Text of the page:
One thing not mentioned by the movie: the imprisoned brother, Kenny Waters, died in a fall six months after finally being freed from prison.

The Social Network

I woke up yesterday and the empty hours of yet another Saturday stretched before me like a languid whore eager to be pleasured. I decided to fill some time by seeing “The Social Network,” the new movie about the development of Facebook. It’s an engaging story, but there is an aspect to it that bothers me. In the film, two twin brothers bring a lawsuit against their fellow Harvard student, Mark Zuckerberg, who built Facebook. The brothers allege that since they hired Zuckerberg to work on a similar social network before he started Facebook, they, in essence, were owed money as co-creators of Facebook. In the end, we find that Facebook settled the suit by awarding the twins 65 million dollars.

To its credit, the movie makes mention of the obvious point: Zuckerberg did not invent the social network. The original social network, Friendster, had been around for years, soon followed by Myspace.com. And, when you think about it, a social network hardly needs to be “invented” — it’s merely a hodgepodge of existing Web technologies like guest books, e-mail etc.

So, if Zuckerberg did not invent the social network — and he did not — neither did the twins who sued him. If I run a hamburger chain and hire a new employee who then leaves my company and goes off and starts his own hamburger chain, I can’t sue him claiming that he stole the idea of hamburgers from me.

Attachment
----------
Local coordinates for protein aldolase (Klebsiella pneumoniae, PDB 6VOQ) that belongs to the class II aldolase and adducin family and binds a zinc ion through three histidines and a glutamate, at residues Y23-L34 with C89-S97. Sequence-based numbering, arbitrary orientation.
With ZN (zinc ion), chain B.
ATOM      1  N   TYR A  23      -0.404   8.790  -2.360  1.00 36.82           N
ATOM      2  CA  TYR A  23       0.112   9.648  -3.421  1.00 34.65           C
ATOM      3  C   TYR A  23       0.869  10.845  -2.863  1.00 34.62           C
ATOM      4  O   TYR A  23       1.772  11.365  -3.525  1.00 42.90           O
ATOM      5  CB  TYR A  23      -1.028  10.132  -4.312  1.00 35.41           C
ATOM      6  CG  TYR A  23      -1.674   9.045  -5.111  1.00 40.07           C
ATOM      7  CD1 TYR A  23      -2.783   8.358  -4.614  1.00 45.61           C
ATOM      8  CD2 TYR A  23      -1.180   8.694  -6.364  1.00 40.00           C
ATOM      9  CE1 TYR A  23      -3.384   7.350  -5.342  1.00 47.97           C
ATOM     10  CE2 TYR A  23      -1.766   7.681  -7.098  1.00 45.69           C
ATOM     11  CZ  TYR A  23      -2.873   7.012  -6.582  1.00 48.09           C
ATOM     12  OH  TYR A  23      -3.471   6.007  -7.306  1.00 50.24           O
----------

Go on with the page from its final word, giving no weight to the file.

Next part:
Well, except, by the logic of this case, maybe I could.

Lawrence Lessig offers a similar take in this New Republic review.

But from the story as told, we certainly know enough to know that any legal system that would allow these kids to extort $65 million from the most successful business this century should be ashamed of itself. Did Zuckerberg breach his contract? Maybe, for which the damages are more like $650, not $65 million. Did he steal a trade secret? Absolutely not. Did he steal any other “property”? Absolutely not—the code for Facebook was his, and the “idea” of a social network is not a patent. It wasn’t justice that gave the twins $65 million; it was the fear of a random and inefficient system of law.

I find this comment from Lessig somewhat baffling, however.

… an absurdity one could well miss in this film between all the cocaine and practically naked twentysomethings.

I found the movie disturbingly bereft of practically naked twentysomethings, and, frankly, pretty low on cocaine.

Armageddon for the movie industry

For some time now, I’ve been pondering a dystopian vision of the future where any entertainment content that can be digitized — music, movies, books — ends up being pirated and thus no longer generates revenue. The end result of this being that these industries shrink substantially. We’re already seeing this process in regards to music. I suspect we’ll soon see it for e-books. With movies and television it’s been less of an issue because it’s still a substantial hassle to download a video as either a movie file or bit torrent. However, a new article in the LA Times says that the advent of streaming pirated video is alleviating this hassle.